The current chapter, which I haven't spoken of much, is essentially a biography of Edna Milton, better known as Miss Edna. The last owner of the Chicken Ranch, her story is a bittersweet one at best. She never aspired to prostitution or wanted to become a madam--and in all honesty, who would? She wanted what any teenage girl in the 1940s would want: the handsome husband, a brood of children, a cozy little house with a white picket fence. Suffice to say, she didn't get any of that dream, yet she still lived an amazing life.
The most challenging part of writing this chapter hasn't been the actual writing (unlike the previous chapters) but instead sifting through the reams of interview pages I have from Miss Edna and piecing together a chronological narrative. She's one of those people who breaks off on tangents more often than not, talking about whatever pops up in her memory at the moment. This means that, say, her reminisces about living in Fort Worth are broken up by several hours worth of memories of the Chicken Ranch, family trees, pets she's had, and her thoughts on Arizona Sheriff Joe Arpaio. Sorting through all that is time consuming, and exhausting. Rewarding, yes, but no less a challenge. On the bright side, I'm rewarded with the account of how Miss Edna first came to the Chicken Ranch, which to my knowledge, has never been published or recounted in any form or fashion:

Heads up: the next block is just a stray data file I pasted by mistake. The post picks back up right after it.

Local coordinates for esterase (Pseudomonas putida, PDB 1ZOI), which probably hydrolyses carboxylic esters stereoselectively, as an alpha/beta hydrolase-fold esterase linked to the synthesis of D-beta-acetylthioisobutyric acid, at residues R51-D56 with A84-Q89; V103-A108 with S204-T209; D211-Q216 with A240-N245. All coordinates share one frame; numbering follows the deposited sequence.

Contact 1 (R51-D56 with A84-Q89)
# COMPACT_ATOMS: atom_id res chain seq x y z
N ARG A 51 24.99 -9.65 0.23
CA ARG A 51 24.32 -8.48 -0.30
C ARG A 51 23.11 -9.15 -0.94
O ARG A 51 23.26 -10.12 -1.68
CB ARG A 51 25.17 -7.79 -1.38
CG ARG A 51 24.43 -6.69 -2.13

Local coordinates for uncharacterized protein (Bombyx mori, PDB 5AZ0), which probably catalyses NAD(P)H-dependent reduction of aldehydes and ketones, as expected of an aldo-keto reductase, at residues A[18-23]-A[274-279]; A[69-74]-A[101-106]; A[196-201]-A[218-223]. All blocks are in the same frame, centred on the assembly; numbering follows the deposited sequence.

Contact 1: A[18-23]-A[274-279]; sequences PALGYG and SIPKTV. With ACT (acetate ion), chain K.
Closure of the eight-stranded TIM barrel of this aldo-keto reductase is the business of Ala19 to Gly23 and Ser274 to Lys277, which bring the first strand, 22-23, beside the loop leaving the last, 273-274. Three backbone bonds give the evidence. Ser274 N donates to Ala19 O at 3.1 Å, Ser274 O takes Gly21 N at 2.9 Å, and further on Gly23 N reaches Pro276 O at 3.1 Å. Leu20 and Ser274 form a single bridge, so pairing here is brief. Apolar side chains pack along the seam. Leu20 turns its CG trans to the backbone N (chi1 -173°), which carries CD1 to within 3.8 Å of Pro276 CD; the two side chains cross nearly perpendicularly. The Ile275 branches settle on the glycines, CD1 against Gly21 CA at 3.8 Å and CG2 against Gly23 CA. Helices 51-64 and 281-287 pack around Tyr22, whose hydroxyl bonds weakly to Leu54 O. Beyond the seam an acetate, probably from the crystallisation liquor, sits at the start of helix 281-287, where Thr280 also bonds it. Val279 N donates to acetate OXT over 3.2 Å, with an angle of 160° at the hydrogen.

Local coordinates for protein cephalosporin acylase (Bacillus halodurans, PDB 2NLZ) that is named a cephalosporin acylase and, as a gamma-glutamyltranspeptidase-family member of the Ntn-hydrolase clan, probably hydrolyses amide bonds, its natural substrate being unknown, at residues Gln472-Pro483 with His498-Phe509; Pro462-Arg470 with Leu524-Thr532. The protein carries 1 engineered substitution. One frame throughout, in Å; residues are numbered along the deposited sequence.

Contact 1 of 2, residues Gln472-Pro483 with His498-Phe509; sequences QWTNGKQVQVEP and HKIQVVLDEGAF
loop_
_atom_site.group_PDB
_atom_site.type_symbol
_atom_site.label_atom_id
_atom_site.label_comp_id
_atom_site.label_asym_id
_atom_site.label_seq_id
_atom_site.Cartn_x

Suspicious of the Chicken Ranch, Miss Edna instead headed to Austin, where legendary Texas madam Hattie Valdes operated several houses catering to horny University of Texas students and Texas legislators in equal measure.There's more where that came from--a lot more, but it's getting late, so I'll wait until tomorrow to write up that part of the story. Now, it's off to bed for me!
“She didn’t have any openings at that moment, but she asked me if I knew about La Grange,” Miss Edna said. “The lady in Austin was telling me about it, then she called down there and they said somebody’s going to be gone a week. I said, ‘Well, at least I’ll go down there and see what it’s about. I may not even want to stay.’ But you can tolerate almost anything for a week.
“It was pleasant driving up to that old thing, seeing the trees and everything, you know?” she said. “After having looked at the city for a few years, that white house in the distance, among those green trees, it looked real pleasant. I didn’t know how it’d be like inside, you know, but I went from there.”
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